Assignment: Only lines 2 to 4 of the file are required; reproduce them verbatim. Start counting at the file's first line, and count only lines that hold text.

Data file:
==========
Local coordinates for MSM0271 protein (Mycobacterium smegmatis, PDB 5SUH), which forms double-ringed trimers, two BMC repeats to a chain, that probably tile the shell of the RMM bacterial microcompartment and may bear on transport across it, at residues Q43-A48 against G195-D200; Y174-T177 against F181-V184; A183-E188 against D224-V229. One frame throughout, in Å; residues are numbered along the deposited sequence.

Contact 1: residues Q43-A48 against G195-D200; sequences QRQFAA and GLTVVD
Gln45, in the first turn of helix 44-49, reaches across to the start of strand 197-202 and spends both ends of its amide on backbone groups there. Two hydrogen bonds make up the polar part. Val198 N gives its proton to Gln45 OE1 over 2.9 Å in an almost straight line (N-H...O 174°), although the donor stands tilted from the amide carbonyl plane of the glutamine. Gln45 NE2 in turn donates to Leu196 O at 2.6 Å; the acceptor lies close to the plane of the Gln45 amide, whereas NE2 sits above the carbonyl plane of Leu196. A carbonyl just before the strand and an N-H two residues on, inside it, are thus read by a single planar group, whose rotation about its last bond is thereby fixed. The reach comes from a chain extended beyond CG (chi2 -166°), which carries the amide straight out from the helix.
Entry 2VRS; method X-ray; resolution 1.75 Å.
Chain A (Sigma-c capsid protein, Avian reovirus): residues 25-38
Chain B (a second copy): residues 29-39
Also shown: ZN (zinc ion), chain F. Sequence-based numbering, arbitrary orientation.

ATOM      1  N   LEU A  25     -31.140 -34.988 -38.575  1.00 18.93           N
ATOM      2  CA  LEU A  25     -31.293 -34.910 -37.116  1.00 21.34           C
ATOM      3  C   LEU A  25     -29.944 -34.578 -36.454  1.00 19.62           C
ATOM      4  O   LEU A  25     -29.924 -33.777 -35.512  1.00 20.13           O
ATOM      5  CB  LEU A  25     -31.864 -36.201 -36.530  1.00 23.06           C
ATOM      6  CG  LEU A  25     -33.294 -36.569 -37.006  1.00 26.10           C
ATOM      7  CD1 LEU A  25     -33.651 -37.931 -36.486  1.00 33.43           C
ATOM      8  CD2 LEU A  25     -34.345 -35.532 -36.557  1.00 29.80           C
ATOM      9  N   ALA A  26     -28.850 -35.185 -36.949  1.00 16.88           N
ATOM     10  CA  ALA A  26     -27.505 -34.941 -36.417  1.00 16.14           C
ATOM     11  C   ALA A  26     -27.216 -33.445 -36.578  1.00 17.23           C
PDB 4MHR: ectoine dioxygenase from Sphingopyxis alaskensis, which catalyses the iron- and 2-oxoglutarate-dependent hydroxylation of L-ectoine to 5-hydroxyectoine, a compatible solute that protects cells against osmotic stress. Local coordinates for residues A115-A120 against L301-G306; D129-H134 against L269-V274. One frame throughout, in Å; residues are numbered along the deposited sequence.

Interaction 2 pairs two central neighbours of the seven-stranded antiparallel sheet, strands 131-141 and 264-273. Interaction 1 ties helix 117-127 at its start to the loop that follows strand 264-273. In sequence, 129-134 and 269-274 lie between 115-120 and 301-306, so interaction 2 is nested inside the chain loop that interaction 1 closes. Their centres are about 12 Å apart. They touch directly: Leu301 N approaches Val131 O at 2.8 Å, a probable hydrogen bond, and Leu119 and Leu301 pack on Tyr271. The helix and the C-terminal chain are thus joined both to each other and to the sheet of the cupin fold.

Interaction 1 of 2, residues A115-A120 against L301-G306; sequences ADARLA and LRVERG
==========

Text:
Contact 1: residues Q43-A48 against G195-D200; sequences QRQFAA and GLTVVD
Gln45, in the first turn of helix 44-49, reaches across to the start of strand 197-202 and spends both ends of its amide on backbone groups there. Two hydrogen bonds make up the polar part. Val198 N gives its proton to Gln45 OE1 over 2.9 Å in an almost straight line (N-H...O 174°), although the donor stands tilted from the amide carbonyl plane of the glutamine. Gln45 NE2 in turn donates to Leu196 O at 2.6 Å; the acceptor lies close to the plane of the Gln45 amide, whereas NE2 sits above the carbonyl plane of Leu196. A carbonyl just before the strand and an N-H two residues on, inside it, are thus read by a single planar group, whose rotation about its last bond is thereby fixed. The reach comes from a chain extended beyond CG (chi2 -166°), which carries the amide straight out from the helix.
Entry 2VRS; method X-ray; resolution 1.75 Å.